10/07/2020 | BlogPost
From classical musicians playing for patients in hospitals, to the first FDA breakthrough designation for a music therapy solution, an in-depth report on the power of music on brain health and the launch of HealthTunes - the first solution designed to deliver therapeutic playlists - music as a healing modality seems to be catching on.
As part of our mission at Healthware, we are constantly scouting the field for new and innovative solutions to help solve various health challenges. One challenge that was clear prior to Covid-19, and made even more pronounced with the global pandemic and resulting lock-downs, is the impact of stress, anxiety and lack of sleep on chronic health conditions. There are many solutions in this crowded field leveraging modalities like mindfulness, meditation, cognitive behavioral therapy and positive psychology like Calm, Headspace, Happify and AI powered chat-bots like Wysa and Woebot.
One start-up we’re helping accelerate as part of our Healthware Ventures portfolio provides an alternative approach, leveraging music as medicine.
HealthTunes is a streaming digital pharmacy that leverages binaural beats and isochronic tones, to stimulate the parasympathetic nervous system and help users relax. The proprietary algorithm pairs beats and tones with various musical genres to help address a variety of conditions. What’s unique about HealthTunes, besides getting a health benefit by doing something most people find pleasurable, listening to music, is that it is a passive modality, making it easier to adopt as a daily habit. As I sit to write this, after yet another stressful day working from home (that never seems to have a beginning or ending), with two restless kids, in a small NYC apartment, I’m listening to a jazz playlist for stress relief, with songs from Jazz greats like Frank Sinatra (New York, New York!), Thelonious Monk and Ella Fitzgerald & Louis Armstrong.
The Global Council on Brain Health, a collaborative of scientists, health professionals, scholars and policy experts from around the world, recently published a comprehensive report entitled, "Music on Our Minds: The Rich Potential of Music to Promote Brain Health and Mental Well-Being". The AARP brought the GCBH together to offer advice on what older adults could do to improve their brain health as they age. They dig into the current evidence demonstrating how music influences brain health. While the evidence/science is still developing, the GCBH makes clear that "music is a powerful force that can improve mental health and well-being”. As noted in the report, the National Institutes of Health (NIH), with help from the National Endowment for the Arts, is awarding 20 million dollars over 5 years to support research into music’s benefits for a wide range of medical disorders, with studies exploring things like the impact of music on gait, memory and immune function to name a few.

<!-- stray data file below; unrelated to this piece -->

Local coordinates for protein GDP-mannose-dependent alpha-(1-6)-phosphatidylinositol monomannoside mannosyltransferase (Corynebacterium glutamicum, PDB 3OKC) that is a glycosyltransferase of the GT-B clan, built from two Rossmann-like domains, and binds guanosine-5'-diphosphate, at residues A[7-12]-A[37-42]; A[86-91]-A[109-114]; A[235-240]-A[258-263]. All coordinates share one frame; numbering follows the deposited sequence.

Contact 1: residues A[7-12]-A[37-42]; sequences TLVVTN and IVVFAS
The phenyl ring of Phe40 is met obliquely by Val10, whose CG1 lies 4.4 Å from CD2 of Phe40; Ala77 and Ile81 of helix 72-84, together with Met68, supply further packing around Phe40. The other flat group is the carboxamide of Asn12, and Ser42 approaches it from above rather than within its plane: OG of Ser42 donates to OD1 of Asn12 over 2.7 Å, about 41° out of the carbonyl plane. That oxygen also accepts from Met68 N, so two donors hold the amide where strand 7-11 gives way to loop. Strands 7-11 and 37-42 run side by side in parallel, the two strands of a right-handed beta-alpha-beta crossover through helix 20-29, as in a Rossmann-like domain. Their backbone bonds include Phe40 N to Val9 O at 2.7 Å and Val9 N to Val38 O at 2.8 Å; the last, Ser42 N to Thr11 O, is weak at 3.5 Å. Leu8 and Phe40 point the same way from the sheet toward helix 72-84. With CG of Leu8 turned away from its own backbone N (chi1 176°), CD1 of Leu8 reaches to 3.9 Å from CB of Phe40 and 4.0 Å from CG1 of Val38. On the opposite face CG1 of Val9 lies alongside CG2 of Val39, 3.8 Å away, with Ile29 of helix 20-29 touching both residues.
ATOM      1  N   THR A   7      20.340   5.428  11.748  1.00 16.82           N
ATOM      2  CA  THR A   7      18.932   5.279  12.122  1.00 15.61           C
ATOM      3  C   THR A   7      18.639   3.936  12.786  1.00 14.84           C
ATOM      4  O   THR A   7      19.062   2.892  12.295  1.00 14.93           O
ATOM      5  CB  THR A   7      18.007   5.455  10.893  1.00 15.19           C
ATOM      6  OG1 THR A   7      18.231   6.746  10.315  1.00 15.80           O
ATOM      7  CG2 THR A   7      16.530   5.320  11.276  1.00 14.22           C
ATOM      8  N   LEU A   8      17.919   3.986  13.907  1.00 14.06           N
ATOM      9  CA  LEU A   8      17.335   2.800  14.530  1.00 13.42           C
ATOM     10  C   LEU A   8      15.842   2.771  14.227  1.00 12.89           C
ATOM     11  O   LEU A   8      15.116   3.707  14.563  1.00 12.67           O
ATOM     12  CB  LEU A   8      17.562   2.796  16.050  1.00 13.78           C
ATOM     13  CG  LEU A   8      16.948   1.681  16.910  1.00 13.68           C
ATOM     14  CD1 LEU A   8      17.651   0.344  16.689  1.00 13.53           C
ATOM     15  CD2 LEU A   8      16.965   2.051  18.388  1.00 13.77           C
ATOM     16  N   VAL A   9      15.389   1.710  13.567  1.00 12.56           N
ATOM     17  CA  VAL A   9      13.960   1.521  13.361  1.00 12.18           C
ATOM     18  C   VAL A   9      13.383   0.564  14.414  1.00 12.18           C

MedRhythms, a digital therapeutic that combines sensors, music and software, just a few weeks ago received a breakthrough device designation from the FDA for its novel, patented solution that helps patients treat gait issues following a stroke. Long-term persistent walking deficits are a common problem following a stroke and can decrease quality of life and increase the likelihood of a fall. The FDA Breakthrough Device program is designed to help get solutions out to patients in a timely fashion for life-threatening or irreversibly debilitating diseases or conditions.
We’re excited to see how this nascent field of music as medicine begins to grow, and invite you to explore the beta version of HealthTunes available today in the iOS app store and let us know what you think.
If you’re interested in exploring a potential partnership or study together with HealthTunes, I’d love to hear from you.
I’m now starting to wind down for the night listening to some ambient sounds from Brian Eno, and look forward to sleeping like a baby and waking up ready to attack a new day. The world just feels a little brighter and happier with music to soothe our souls and now, also, potentially improve our health.